I think this is why they killed off Hershel before they introduced the gay people. Hershel represented traditional imposed authoritarian Christianity, and did it well. But he was old and feeble, and that’s not young and vital, especially after he’s dead. So old is bad and new is good. His wisdom was valued, and he died a hero, but he is dead. And dead men have no authority. Unless there is a resurrection, and for Walking Dead, there is no resurrection because that isn’t exactly natural. So, it’s the Resurrection that gives Tradition its teeth. I don’t like the idea of legal laws regulating sexual morality mainly because I don’t want to give the police the right to monitor people’s bedroom and take them to jail if a private consensual of-age act is against the law. If the STD’s don’t get ’em, I guess I’m content with God dealing with it on judgment day. This is also why gay marriage shouldn’t be legal. If the state has the right to say what people can do in the bedroom, then the state can teach it to our children. These things should be taught by family and the Church, and the consequences left to God. Withholding Communion should be bad enough punishment in this life.

twas blind but now i see

by Andrea Elizabeth

After seeing The Brain on PBS which profiled Mike Mays who lost his sight at age 3 and regained it at 46 to find that he has great difficulty interpreting what his new eyes are showing him, I wondered about Christ’s instant healings of the blind. Years later, Mike Mays still uses his guide dog when going to new places, mostly because of a lack of spatial interpretation.

Wikipedia’s article on Recovery from Blindness also talks about Mike Mays, and the problem called visual agnosia which William Molyneux proposed as a thought experiment to John Locke.

Suppose a man born blind, and now adult, and taught by his touch to distinguish between a cube and a sphere of the same metal, and nighly of the same bigness, so as to tell, when he felt one and the other, which is the cube, which is the sphere. Suppose then the cube and the sphere placed on a table, and the blind man made to see: query, Whether by his sight, before he touched them, he could now distinguish and tell which is the globe, which the cube? To which the acute and judicious proposer answers: ‘Not. For though he has obtained the experience of how a globe, and how a cube, affects his touch; yet he has not yet attained the experience, that what affects his touch so or so, must affect his sight so or so…’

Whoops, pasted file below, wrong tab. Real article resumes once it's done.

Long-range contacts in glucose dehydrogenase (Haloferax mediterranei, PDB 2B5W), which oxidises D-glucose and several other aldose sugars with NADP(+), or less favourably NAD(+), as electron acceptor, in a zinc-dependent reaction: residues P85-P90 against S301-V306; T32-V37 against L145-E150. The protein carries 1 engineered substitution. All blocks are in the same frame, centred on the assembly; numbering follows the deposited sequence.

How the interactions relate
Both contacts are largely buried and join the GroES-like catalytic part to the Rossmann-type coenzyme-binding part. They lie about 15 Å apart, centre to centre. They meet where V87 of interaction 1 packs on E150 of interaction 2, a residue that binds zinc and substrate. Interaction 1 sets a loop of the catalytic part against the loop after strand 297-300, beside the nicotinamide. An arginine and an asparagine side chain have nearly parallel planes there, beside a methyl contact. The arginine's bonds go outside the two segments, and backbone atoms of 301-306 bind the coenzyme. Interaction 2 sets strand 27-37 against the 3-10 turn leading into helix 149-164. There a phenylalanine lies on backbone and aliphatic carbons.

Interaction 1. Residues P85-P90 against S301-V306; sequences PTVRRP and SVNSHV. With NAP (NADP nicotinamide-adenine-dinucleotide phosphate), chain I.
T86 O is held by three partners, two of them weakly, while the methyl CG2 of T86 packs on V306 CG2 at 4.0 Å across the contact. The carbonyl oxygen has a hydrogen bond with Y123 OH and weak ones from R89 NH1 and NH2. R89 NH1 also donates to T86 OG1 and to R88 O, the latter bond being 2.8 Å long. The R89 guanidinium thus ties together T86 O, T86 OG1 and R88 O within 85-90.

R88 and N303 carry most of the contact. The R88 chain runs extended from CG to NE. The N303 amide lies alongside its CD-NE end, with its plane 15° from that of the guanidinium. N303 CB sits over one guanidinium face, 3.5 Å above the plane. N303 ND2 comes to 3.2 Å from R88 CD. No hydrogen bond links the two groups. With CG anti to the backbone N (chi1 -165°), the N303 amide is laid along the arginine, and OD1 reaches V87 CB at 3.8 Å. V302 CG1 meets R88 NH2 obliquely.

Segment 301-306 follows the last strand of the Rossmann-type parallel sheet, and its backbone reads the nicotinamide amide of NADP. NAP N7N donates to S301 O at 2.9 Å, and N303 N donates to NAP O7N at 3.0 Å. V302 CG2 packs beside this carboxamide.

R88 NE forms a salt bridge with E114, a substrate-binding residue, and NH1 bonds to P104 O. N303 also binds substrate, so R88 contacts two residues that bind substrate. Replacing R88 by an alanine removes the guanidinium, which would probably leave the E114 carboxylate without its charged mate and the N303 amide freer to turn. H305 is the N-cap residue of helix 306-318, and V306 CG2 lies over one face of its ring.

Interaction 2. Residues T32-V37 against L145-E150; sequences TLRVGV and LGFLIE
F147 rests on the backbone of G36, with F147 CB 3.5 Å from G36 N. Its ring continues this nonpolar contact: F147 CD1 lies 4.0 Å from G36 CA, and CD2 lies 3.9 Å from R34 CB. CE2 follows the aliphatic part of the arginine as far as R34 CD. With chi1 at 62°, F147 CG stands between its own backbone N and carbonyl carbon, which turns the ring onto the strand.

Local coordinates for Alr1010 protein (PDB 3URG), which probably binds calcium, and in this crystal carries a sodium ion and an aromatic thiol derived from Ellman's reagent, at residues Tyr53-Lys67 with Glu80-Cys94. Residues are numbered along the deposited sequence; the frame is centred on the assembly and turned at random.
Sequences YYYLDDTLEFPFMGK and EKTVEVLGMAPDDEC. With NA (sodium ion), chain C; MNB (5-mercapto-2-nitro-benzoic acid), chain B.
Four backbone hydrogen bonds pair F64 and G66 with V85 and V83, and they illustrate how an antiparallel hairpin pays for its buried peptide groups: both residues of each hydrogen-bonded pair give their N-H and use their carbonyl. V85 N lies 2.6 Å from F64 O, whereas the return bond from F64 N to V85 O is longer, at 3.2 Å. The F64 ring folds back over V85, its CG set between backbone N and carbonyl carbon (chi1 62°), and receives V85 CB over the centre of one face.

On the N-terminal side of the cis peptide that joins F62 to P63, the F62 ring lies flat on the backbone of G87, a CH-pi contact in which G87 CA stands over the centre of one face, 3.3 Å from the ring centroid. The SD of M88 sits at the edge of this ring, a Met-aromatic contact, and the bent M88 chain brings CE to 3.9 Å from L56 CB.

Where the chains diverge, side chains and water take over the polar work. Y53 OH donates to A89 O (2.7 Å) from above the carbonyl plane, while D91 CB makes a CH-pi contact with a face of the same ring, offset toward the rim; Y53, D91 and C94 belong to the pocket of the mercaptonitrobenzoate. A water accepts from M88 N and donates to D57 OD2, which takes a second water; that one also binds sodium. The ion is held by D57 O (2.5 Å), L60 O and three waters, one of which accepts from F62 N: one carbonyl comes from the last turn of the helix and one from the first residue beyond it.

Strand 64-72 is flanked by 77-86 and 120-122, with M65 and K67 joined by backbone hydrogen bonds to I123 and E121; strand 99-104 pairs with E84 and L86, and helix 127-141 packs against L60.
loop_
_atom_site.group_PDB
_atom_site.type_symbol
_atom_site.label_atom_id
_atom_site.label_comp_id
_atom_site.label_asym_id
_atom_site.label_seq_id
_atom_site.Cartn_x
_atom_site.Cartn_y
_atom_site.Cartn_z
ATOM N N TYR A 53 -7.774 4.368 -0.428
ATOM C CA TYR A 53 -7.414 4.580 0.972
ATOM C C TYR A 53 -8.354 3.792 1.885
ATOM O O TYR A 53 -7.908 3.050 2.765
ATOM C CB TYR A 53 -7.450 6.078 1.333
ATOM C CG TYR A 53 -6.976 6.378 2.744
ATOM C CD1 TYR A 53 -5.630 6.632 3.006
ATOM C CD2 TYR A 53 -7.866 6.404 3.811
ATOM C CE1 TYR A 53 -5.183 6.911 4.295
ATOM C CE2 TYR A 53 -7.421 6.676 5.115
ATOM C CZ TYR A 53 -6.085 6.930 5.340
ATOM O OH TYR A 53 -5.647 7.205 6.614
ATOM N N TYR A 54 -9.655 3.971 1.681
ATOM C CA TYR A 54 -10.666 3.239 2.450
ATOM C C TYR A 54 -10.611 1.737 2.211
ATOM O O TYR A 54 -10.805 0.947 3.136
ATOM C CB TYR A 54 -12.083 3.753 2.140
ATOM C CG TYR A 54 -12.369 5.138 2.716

And Wikipedia answered my question about Jesus’ healed blind people:

The following account of visual agnosia from a sudden recovery of sight is from the Gospel of St. Mark, Chapter 8: “And he cometh to Bethsaida; and they bring a blind man unto him, and besought him to touch him. And he took the blind man by the hand, and led him out of the town; and when he had spit on his eyes, and put his hands upon him, he asked him if he saw ought. And he looked up, and said, I see men as trees, walking. After that he put his hands again upon his eyes, and made him look up: and he was restored, and saw every man clearly!”

I wonder how many other conditions require a second healing. Like someone who grows up without a father. Say they find a father figure but are surprised they still walk with a painful limp. Coping mechanisms become a hard habit to break. And maybe at some point the brain can’t restructure itself to accommodate proper functioning in this life.


I swear Bindi Irwin (Crocodile Steve’s daughter) is the cutest thing since Shirley Temple

by Andrea Elizabeth

The Hiking Chronicles

by Andrea Elizabeth

‘Just for grins’ isn’t really accurate, but I really don’t like labeling the reason as therapy. Nevertheless, I have recently started blogging about hiking at my alter-ego blog, formerly known as Sine Nomine.

St. John of Kronstadt

by Andrea Elizabeth

is an example of natural law. He was pretty self-directed in his quest to be God-directed. OrthodoxWiki has some good quotes. His autobiography is here. Sören Kierkegaard is another example.

imposed law, charismatic law, and natural law

by Andrea Elizabeth

Example of imposed law: Sadam Hussein, The Spanish Inquisition, Obama, (going out on a limb here) unquestioning monastic obedience.

Charismatic law: Rick Warren, Pope Francis, Joel Olsteen, Metropolitan Hilarion (Alfeyev) whose nameday we celebrate today and who is two days older than me.

Natural law: Stephen King, the writers of The Walking Dead.

I don’t know if Ben Carson’s popularity is a result of #2 or #3.


Get every new post delivered to your Inbox.

Join 33 other followers